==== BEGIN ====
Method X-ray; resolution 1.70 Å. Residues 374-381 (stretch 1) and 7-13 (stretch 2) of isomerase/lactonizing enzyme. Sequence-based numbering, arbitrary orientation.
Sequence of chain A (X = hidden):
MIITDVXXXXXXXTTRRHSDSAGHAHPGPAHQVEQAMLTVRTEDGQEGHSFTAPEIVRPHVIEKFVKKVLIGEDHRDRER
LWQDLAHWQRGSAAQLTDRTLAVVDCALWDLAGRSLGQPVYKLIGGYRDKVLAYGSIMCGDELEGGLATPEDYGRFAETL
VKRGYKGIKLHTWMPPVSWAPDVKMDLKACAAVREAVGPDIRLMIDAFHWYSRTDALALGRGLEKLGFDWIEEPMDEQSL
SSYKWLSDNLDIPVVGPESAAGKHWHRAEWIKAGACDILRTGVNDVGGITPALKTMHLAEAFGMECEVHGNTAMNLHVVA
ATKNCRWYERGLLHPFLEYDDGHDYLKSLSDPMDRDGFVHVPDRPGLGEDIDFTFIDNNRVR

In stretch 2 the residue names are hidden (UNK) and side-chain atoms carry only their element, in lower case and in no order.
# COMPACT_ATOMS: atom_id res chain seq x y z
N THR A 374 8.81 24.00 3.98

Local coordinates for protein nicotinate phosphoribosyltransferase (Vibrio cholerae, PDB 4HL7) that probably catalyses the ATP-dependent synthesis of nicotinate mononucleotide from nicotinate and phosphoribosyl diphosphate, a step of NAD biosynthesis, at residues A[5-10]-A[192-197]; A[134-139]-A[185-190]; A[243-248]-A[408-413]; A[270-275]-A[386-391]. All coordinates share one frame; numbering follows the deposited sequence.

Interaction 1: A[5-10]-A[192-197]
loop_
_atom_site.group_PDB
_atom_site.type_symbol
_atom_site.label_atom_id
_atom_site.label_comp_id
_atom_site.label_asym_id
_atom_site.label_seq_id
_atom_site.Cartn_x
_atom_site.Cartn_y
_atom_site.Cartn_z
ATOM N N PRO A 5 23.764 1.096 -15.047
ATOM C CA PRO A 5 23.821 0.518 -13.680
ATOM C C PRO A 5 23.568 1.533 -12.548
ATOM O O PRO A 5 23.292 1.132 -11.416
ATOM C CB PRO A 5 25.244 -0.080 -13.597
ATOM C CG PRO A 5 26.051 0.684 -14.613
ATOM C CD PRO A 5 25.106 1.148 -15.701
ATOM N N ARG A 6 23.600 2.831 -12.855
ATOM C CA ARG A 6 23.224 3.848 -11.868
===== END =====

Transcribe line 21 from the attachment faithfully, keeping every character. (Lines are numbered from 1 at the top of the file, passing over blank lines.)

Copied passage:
_atom_site.Cartn_y